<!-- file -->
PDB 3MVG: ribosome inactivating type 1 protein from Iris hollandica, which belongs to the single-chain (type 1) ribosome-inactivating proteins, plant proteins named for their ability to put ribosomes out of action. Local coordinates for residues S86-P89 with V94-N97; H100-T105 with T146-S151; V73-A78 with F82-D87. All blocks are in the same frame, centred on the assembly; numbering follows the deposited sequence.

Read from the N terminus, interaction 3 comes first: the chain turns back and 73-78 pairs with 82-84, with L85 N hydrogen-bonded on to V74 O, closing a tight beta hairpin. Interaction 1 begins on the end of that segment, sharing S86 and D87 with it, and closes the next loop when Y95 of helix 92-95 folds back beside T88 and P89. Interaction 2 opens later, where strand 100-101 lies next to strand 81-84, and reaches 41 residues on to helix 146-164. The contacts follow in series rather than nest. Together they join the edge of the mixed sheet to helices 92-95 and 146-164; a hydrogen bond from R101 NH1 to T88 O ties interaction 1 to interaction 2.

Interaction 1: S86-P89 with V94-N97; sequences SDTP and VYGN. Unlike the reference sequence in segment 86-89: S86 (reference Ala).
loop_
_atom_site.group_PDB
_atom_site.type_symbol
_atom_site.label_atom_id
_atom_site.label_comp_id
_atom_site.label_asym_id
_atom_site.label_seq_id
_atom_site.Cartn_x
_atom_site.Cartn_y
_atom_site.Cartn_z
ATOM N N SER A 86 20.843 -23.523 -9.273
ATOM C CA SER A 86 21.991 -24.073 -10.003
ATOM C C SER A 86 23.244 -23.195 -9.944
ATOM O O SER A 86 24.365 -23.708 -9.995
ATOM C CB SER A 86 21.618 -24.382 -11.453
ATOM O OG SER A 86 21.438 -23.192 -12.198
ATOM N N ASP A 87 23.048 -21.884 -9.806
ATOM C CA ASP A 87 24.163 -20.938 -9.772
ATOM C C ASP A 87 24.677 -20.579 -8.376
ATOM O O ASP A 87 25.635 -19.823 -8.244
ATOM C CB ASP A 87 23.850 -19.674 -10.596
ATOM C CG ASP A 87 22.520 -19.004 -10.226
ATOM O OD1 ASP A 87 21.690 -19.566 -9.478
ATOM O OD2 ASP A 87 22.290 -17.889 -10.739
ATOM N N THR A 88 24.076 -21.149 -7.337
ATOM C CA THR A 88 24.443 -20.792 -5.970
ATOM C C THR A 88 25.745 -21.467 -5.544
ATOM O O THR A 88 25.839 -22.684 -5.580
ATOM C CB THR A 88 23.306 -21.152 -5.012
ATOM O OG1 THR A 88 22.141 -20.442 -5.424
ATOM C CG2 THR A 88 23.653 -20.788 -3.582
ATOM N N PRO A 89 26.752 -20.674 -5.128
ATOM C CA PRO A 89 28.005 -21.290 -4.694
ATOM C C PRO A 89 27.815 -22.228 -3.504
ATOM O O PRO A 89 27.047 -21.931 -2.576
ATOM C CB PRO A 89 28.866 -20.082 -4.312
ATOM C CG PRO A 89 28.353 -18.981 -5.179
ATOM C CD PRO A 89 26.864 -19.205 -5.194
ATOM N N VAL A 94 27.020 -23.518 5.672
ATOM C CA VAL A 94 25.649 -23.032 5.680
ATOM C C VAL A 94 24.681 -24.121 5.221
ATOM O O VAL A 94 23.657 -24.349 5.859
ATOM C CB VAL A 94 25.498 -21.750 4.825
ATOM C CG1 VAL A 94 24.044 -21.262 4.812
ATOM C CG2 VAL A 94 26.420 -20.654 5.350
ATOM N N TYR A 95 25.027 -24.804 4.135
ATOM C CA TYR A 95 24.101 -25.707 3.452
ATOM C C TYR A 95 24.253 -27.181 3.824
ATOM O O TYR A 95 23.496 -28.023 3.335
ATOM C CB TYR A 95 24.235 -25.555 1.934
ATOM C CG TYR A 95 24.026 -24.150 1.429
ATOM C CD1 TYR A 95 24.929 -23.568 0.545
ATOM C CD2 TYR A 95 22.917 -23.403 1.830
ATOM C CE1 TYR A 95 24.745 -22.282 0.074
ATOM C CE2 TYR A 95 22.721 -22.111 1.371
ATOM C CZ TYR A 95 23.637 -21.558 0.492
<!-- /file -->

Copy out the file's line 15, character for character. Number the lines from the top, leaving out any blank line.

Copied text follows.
ATOM C CA SER A 86 21.991 -24.073 -10.003